Tag Archives: optimism
At the end of last month, the natural world was hit with (yet another) deluge of bad news, what with 23 species newly classified as extinct. But as always, I believe it’s important to remember that there’s always good news out there, whether you need it for inspiration, hope, or just plain relief in the face of humanity’s apparent war on the planet.Read more
With the constant deluge of environmental disasters and newly endangered or extinct species, it’s sometimes easy to think there is only ever bad news when it comes to nature. But there is good news lurking out there, and it’s a source of hope, inspiration and action for many. So let’s have a look at some success stories from the past month.Read more
I’ve spent the last few days churning through the IPCC report and by jove, it is BLEAK. I’ll have a summary up soon in some format for those of you who find even the 42 page summary a bit daunting, but don’t look forward to it… But because it’s important to share hope and stories of real progress, I thought I’d churn through the news cycles and find some cases of things going well in the natural world.Read more
It’s been an awful week for the environment. If you’ve missed some of the news from the past four or five days, congratulations. But since climate-related depression is a very real thing, and there ARE always some success stories out there regarding the climate and our planet’s biodiversity, I thought I’d take this chance to share some positive stories from around the world.Read more
When I recently set out to see what science has to say about the likelihood of more giant fires in the western U.S and Australia, I found repeated predictions of deep droughts and epic fires. Don’t worry, instead of explaining the sad science of chronic presses and acute pulses, anomalies, chronologies, and trajectories, I’m instead going to talk about the hope right under our feet.Read more
I’m in Belfast this week for the British Ecological Society’s Annual Meeting. Whilst I’ll write a more comprehensive summary of the event next week, for now I want to talk (again) about the looming fragmentation that Brexit represents, its impact upon British ecology, and the ecological community in general.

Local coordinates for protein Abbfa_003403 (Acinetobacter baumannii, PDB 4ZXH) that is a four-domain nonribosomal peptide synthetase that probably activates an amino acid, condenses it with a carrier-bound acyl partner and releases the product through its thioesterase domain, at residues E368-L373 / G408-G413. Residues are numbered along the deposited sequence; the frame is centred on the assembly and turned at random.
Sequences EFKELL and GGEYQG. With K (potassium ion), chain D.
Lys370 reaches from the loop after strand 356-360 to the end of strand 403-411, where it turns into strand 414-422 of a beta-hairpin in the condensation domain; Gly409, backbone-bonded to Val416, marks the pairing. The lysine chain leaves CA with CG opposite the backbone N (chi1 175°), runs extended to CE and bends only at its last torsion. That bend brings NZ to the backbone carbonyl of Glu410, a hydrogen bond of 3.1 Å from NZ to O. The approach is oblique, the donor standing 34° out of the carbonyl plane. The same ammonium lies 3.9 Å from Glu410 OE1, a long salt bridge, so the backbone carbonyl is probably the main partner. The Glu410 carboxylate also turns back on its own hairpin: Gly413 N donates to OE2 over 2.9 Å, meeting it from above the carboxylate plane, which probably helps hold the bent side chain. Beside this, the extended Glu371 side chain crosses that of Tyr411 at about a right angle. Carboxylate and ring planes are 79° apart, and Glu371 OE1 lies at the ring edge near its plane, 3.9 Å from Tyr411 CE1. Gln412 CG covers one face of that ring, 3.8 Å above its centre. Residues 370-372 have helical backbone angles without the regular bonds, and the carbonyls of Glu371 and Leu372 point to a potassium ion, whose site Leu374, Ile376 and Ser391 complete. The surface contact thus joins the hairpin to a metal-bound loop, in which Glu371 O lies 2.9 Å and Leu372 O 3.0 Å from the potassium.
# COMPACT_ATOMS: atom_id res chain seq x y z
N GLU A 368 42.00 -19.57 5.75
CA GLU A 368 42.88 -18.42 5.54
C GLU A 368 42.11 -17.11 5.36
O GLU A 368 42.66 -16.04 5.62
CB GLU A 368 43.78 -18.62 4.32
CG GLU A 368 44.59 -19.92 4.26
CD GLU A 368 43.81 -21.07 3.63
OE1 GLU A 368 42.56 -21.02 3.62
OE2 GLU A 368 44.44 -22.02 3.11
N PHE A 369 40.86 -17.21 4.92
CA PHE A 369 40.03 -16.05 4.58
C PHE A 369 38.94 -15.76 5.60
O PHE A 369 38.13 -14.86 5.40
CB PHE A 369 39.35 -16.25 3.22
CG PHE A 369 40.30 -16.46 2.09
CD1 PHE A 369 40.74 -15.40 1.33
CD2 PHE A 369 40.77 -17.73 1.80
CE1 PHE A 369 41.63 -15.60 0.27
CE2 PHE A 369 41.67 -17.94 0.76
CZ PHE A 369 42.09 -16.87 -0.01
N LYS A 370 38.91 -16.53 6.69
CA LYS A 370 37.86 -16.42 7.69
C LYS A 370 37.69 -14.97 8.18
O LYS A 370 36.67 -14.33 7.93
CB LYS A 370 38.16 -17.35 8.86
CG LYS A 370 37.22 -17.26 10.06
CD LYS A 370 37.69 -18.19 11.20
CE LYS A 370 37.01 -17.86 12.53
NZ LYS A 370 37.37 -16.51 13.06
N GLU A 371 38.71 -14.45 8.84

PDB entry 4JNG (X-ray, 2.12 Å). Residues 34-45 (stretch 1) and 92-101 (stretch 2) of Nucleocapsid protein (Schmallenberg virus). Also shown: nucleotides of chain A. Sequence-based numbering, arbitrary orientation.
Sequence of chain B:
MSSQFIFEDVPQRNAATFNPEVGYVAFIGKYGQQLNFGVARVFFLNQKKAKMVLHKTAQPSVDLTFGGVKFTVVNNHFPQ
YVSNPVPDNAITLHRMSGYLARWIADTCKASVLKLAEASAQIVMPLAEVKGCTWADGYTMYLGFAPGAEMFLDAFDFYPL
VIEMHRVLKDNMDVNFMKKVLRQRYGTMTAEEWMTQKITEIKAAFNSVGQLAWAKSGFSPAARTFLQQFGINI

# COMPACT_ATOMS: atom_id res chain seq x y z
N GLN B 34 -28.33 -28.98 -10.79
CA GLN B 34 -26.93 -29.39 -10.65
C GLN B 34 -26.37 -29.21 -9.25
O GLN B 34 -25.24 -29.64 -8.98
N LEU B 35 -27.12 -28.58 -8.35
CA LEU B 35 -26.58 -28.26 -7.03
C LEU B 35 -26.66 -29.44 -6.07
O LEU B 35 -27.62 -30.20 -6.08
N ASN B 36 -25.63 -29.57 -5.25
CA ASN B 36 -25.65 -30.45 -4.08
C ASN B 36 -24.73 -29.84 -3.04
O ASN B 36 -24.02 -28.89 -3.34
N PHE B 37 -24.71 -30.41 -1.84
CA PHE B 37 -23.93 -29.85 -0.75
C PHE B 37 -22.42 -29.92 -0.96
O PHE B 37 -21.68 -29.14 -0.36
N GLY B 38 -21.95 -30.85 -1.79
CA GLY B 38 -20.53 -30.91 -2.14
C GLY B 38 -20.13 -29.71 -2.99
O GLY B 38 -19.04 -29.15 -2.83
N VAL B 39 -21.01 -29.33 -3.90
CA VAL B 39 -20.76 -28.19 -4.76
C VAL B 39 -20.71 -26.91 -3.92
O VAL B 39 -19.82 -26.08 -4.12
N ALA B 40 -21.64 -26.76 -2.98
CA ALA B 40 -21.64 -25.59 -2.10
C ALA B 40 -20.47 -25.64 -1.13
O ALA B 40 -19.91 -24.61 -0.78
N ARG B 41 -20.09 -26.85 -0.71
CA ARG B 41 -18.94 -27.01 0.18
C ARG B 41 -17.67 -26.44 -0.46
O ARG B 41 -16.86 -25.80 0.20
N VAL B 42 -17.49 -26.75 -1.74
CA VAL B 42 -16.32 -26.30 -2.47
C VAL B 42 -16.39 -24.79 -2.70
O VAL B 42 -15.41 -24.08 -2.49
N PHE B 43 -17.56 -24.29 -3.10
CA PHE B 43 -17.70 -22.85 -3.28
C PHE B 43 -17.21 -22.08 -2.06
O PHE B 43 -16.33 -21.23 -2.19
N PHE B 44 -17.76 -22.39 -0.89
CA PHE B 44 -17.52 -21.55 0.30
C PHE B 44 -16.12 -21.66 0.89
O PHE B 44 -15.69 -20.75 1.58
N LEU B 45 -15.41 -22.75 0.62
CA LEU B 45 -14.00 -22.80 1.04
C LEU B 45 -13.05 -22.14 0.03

I took a tour of the city on my first day here which focussed on Belfast’s history of violence, and I don’t believe this conference could have had a darker backdrop with regards to Brexit. Fears of a no-deal exit from the EU are sparking worries of the return of a border wall with southern Ireland, which could lead to local redeployment of the British army. Public opinion is starting to sway towards reunification with southern Ireland.
Whilst it might seem like little guys like this don’t have much to smile about these days, being optimistic about the state of the environment is more important than ever, according to Nancy Knowlton (Image Credit: Rosalyn Davis, CC BY-NC-SA 2.0, Image Cropped)
At the very beginning of my PhD, I was in the audience at the STARMUS Festival when American reef biologist Nancy Knowlton gave a talk about Earth Optimism. It came just after the American President had withdrawn his support for the Paris climate agreement, and smiles regarding the state of the planet were hard to come by. So seeing an esteemed member of the scientific community give a reminder that there was hope for one of the earth’s most vulnerable ecosystem was inspiring.
At this year’s International Barcode of Life Conference in Trondheim, I had the chance to sit down with Nancy and talk about why optimism is so important in the face of the many ongoing problems that the planet faces.
Dag Hessen (second from right) believes that the teaching of ecology needs to move forward, better integrating our impact on the planet (Image Credit: paal @flickr, Image cropped, CC BY 2.0)
Teaching ecology has taken up a large chunk of my year. I love doing it, and I thoroughly enjoy seeing students becoming engaged in new concepts. But the way we teach ecology can often be quite static, with too little emphasis on how our ecosystems are changing, and how we can communicate this to a world thoroughly in need of more scientific understanding.
One person working to change how we teach ecology is Dag Hessen. I spoke to Dag earlier this year about communicating science to children through literature, which you can read more on here. But during the discussion we got sidetracked and went in-depth on how the teaching of ecology needs to change.
Lake Superior, the location of the 9th International Charr Symposium (Image Credit: Environmental Protection Agency, Image Cropped)